A contact for a freelance story promised to get back to me by a certain day. Halfway through that day I sent him an e-mail as a reminder. The e-mail bounced back with a "no known addressee"-type message.
I'd sent the message to an address that incorporated my contact's division in the suffix--i.e., division.com. Thinking that maybe his filters were acting up, I re-sent it, using a suffix that included the parent company's name.
It, too, bounced back.
In any other time, I would've taken it as a technical glitch. But now I was certain my contact had been pink-slipped. Mindful of a friend's experience in being an intruder on D-Day, I figured I'd give the situation an hour and then place a call to my source's office.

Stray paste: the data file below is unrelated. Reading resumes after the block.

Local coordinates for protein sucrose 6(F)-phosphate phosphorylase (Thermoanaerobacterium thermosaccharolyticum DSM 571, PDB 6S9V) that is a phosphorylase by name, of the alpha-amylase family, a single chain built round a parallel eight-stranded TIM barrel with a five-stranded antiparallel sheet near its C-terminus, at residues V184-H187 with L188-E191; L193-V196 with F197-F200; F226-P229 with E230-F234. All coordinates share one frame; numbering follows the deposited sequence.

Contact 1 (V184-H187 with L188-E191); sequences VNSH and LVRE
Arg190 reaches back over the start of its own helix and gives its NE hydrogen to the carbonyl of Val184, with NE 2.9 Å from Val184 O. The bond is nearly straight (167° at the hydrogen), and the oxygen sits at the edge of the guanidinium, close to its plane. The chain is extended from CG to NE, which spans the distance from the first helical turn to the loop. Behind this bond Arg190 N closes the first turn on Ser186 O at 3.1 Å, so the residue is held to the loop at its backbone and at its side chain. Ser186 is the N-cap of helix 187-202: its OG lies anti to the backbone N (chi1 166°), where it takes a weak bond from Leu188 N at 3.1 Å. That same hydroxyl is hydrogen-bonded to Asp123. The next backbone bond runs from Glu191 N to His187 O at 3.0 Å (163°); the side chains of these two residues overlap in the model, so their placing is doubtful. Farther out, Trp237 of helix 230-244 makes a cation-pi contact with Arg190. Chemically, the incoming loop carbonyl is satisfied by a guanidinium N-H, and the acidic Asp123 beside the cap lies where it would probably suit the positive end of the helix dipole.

Minutes later, an e-mail arrived from my source, providing the information I'd been seeking. He'd been reassigned to a new division, with his e-mail suffix adjusted accordingly.
Any other time, that would've merited no more than 15 seconds of reflection. But it was as if he'd survived and airplane crash and was letting me know. He was alive! Corporately speaking, of course.
I held off from calling the guy, afraid I'd gush.